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Anne Anne's answer appeared bitter Boleyn breath brother brought called cardinal Carewe Catherine court crown dance dark daughter death door dream England eyes face father favor fear felt gave George girl give glance Grace hair hall hand hast hath head heard heart held Helen Henry Henry's honor hope keep king king's knew lady laughed leave light lips look Lord maid marry Mary matter mind Mistress morning mother never night Norris once passed passion Percy play poor pope present queen rest returned rose secret seemed seen sent side smile spirit stood strange sure sweet talk tell thee thing thou thought told truth turned voice waiting whispered wife Wolsey woman women wondered Wyatt young
Seite 344 - ... of mine enemies withdraw your princely favour from me ; neither let that stain, that unworthy stain, of a disloyal heart towards your good grace, ever cast so foul a blot on your most dutiful wife, and the infant princess your daughter.
Seite 344 - Try me, good King, but let me have a lawful trial, and let not my sworn enemies sit as my accusers and judges; yea, let me receive an open trial, for my truth shall fear no open shame; then shall you see either mine innocence cleared, your suspicion and conscience satisfied, the ignominy and slander of the world stopped, or my guilt openly declared.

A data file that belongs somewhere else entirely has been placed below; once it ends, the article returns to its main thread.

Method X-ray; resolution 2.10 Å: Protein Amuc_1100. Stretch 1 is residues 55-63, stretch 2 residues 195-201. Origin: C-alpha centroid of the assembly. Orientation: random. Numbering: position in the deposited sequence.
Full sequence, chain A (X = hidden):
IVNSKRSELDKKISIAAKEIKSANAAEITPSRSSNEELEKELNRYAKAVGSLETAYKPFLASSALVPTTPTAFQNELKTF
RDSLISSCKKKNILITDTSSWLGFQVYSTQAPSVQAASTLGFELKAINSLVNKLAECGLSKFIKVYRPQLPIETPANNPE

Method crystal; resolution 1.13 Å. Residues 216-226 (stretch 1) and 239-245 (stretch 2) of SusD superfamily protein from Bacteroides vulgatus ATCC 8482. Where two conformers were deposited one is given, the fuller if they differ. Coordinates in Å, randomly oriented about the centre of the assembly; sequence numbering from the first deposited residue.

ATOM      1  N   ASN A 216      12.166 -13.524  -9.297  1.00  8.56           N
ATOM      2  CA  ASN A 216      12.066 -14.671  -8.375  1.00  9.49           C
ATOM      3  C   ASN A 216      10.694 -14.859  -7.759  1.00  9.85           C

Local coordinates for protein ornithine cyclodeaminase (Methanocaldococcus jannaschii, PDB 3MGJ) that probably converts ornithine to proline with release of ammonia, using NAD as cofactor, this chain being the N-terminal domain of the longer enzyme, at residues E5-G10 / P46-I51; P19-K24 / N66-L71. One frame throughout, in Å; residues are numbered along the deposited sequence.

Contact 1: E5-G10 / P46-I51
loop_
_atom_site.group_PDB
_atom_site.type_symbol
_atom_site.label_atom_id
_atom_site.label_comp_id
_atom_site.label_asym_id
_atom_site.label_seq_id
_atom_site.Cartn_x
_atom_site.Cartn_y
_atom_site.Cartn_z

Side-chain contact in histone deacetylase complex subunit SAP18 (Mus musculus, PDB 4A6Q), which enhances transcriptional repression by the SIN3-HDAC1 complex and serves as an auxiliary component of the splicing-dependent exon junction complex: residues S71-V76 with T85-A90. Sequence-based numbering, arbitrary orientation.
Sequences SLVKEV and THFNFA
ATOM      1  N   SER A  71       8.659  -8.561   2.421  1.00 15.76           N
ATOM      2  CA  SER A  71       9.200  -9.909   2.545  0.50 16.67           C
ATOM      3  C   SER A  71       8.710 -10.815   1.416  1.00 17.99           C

Seite 191 - I could in my fantasy wish or desire. She hath all the virtuous qualities that ought to be in a woman of her dignity, or in any other of baser estate. Surely she is also a noble woman born, if nothing were in her, but only her conditions will well declare the same.
Seite 344 - ... for whose sake I am now as I am, whose name I could some good while since have pointed unto, your Grace being not ignorant of my suspicion therein.
Seite 346 - My lute awake! Perform the last Labor that thou and I shall waste, The end that I have now begun: For when this song is sung and past, My lute be still, for I have done. As to be heard where ear is none, As lead to grave in marble stone, My song may pierce her heart as soon.
Seite 344 - I at any time so far forget myself in my exaltation, or received queenship, but that I always looked for such an alteration as now I find ; for, the ground of my preferment being on no surer foundation than your grace's fancy, the least alteration, I knew, was fit and sufficient to draw that fancy to some other subject.
Seite 83 - WILLIAM BYRD'S Psalms, Songs, and Sonnets, 1611. THE eagle's force subdues each bird that flies ; What metal may resist the flaming fire ? Doth not the sun dazzle the clearest eyes, And melt the ice, and make the frost retire ? Who can withstand a puissant king's desire ? The stiffest stones are pierced through with tools : The wisest are with Princes made but fools.
Seite 344 - God and man, not only to execute worthy punishment on me as an unlawful wife, but to follow your affection, already settled on that party, for whose sake I am now as I am, whose name I could some good while since have pointed unto your Grace, not being ignorant of my suspicion therein.